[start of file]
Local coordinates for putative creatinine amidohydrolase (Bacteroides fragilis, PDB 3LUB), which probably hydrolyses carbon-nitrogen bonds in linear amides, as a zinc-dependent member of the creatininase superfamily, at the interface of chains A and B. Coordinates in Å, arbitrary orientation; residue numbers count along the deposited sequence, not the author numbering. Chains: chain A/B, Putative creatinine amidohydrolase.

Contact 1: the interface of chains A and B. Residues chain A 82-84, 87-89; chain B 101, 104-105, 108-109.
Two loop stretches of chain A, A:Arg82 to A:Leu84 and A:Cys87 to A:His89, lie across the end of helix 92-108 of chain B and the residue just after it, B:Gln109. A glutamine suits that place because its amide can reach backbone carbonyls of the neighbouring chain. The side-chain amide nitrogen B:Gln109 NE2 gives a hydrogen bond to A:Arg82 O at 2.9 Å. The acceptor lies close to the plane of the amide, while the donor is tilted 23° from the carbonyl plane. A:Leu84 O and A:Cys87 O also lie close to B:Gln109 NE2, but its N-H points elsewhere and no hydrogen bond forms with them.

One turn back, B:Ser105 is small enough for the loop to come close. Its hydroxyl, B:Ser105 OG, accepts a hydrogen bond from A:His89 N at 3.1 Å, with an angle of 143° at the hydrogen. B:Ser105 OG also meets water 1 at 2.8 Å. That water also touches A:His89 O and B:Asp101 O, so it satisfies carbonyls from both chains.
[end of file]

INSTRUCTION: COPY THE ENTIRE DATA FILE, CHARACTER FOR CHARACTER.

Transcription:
Local coordinates for putative creatinine amidohydrolase (Bacteroides fragilis, PDB 3LUB), which probably hydrolyses carbon-nitrogen bonds in linear amides, as a zinc-dependent member of the creatininase superfamily, at the interface of chains A and B. Coordinates in Å, arbitrary orientation; residue numbers count along the deposited sequence, not the author numbering. Chains: chain A/B, Putative creatinine amidohydrolase.

Contact 1: the interface of chains A and B. Residues chain A 82-84, 87-89; chain B 101, 104-105, 108-109.
Two loop stretches of chain A, A:Arg82 to A:Leu84 and A:Cys87 to A:His89, lie across the end of helix 92-108 of chain B and the residue just after it, B:Gln109. A glutamine suits that place because its amide can reach backbone carbonyls of the neighbouring chain. The side-chain amide nitrogen B:Gln109 NE2 gives a hydrogen bond to A:Arg82 O at 2.9 Å. The acceptor lies close to the plane of the amide, while the donor is tilted 23° from the carbonyl plane. A:Leu84 O and A:Cys87 O also lie close to B:Gln109 NE2, but its N-H points elsewhere and no hydrogen bond forms with them.

One turn back, B:Ser105 is small enough for the loop to come close. Its hydroxyl, B:Ser105 OG, accepts a hydrogen bond from A:His89 N at 3.1 Å, with an angle of 143° at the hydrogen. B:Ser105 OG also meets water 1 at 2.8 Å. That water also touches A:His89 O and B:Asp101 O, so it satisfies carbonyls from both chains.